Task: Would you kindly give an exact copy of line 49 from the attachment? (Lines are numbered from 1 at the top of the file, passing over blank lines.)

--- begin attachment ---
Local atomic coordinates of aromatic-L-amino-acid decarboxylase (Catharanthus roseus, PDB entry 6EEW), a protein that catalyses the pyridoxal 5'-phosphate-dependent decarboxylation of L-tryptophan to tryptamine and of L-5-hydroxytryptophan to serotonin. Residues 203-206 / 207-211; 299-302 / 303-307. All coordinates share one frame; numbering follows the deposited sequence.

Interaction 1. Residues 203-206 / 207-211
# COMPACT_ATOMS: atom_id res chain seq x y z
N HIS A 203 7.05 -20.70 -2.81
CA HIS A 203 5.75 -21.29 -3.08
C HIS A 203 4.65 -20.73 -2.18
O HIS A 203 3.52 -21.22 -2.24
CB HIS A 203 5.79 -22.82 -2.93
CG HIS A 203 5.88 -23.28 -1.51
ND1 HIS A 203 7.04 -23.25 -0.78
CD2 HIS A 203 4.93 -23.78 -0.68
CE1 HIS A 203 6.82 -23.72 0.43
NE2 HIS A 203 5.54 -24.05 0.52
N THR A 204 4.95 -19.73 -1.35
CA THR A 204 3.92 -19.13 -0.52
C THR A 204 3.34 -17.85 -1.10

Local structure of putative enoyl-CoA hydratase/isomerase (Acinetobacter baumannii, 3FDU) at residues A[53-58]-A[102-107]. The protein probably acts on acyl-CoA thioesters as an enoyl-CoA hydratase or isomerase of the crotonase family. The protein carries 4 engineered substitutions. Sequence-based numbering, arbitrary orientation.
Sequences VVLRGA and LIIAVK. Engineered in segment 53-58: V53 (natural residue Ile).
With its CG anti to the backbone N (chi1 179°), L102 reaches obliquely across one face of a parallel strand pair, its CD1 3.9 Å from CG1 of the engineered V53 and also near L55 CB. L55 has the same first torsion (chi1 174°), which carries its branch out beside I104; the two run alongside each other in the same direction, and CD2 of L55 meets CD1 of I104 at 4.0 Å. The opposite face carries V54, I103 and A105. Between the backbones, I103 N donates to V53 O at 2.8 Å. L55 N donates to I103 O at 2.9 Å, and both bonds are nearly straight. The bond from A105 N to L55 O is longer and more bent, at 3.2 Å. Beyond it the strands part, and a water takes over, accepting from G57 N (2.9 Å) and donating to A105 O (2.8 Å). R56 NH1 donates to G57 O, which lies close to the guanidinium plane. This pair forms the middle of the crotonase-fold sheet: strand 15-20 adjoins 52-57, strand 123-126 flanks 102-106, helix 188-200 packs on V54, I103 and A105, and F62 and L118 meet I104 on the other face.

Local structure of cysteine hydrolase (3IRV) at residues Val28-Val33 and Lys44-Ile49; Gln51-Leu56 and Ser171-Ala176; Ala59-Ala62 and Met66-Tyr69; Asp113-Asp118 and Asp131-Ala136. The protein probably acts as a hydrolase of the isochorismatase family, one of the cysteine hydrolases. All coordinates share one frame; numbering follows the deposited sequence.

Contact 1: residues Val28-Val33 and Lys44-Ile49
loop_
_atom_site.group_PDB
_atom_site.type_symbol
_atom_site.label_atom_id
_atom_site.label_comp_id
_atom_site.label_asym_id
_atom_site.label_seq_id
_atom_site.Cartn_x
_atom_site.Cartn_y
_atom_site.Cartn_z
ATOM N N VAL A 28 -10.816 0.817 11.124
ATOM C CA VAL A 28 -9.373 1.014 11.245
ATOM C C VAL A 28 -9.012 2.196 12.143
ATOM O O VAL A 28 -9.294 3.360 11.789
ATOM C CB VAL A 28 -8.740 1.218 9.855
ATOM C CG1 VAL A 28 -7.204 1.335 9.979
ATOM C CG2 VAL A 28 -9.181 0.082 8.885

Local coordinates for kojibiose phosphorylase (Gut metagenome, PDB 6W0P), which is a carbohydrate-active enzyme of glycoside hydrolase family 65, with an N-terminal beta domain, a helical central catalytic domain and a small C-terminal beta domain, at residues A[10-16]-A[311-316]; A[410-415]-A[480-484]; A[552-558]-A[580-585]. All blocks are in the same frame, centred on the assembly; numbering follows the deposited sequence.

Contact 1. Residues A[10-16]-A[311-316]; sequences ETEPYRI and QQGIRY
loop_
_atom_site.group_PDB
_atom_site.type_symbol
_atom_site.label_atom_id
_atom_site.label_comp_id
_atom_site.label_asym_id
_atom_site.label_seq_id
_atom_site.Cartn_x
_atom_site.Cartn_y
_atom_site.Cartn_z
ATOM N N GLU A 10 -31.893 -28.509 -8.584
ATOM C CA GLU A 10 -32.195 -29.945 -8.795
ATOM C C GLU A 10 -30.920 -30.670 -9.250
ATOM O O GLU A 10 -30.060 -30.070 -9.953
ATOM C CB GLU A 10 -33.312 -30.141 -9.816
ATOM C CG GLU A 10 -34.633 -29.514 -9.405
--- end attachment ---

_atom_site.Cartn_y